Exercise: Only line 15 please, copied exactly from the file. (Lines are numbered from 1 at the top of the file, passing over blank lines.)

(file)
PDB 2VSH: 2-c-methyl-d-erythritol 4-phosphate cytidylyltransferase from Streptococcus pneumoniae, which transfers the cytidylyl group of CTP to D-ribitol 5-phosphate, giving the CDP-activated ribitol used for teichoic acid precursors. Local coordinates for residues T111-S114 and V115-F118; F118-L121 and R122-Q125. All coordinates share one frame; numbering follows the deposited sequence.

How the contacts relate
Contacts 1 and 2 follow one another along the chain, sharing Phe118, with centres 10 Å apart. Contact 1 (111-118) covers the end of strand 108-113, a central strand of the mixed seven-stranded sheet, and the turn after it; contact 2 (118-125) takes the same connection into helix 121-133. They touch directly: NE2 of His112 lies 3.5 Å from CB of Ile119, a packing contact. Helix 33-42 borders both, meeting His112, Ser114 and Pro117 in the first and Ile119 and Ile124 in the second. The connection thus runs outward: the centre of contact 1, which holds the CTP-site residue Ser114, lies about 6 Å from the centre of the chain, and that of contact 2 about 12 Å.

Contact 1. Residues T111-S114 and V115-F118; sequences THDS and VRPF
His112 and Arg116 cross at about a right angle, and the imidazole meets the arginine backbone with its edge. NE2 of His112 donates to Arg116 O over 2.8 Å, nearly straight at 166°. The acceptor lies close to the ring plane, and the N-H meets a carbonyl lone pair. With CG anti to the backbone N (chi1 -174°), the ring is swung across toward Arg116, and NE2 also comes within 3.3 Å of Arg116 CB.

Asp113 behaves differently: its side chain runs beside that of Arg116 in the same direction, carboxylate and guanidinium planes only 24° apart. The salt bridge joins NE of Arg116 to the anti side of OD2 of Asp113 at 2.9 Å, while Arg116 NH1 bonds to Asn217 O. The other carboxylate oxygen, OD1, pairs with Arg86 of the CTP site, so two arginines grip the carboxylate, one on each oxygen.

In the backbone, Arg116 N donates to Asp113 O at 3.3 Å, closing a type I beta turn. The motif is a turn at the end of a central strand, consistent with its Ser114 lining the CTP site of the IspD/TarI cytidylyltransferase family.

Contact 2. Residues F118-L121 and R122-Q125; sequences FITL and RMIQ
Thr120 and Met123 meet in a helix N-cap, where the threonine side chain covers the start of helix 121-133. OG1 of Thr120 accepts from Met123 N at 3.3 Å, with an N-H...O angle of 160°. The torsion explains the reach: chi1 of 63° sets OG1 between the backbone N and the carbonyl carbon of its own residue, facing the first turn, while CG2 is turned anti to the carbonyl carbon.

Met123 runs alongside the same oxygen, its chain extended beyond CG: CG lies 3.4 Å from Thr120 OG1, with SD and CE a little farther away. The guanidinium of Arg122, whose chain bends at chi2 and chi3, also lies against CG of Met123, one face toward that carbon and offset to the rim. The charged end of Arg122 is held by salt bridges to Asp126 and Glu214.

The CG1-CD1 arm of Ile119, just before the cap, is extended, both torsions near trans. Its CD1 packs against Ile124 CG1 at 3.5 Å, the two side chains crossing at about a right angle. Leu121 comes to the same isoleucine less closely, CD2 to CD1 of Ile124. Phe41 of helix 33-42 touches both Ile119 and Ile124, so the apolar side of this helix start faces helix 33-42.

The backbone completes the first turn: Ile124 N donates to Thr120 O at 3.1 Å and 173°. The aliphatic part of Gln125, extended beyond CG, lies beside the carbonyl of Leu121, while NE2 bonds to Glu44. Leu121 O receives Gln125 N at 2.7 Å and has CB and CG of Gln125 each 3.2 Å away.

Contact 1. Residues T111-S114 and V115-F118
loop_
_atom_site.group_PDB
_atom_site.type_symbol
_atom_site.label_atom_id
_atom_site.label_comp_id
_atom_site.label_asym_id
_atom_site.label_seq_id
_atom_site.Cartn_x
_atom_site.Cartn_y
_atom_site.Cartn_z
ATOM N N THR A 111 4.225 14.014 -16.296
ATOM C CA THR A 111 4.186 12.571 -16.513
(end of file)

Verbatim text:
_atom_site.group_PDB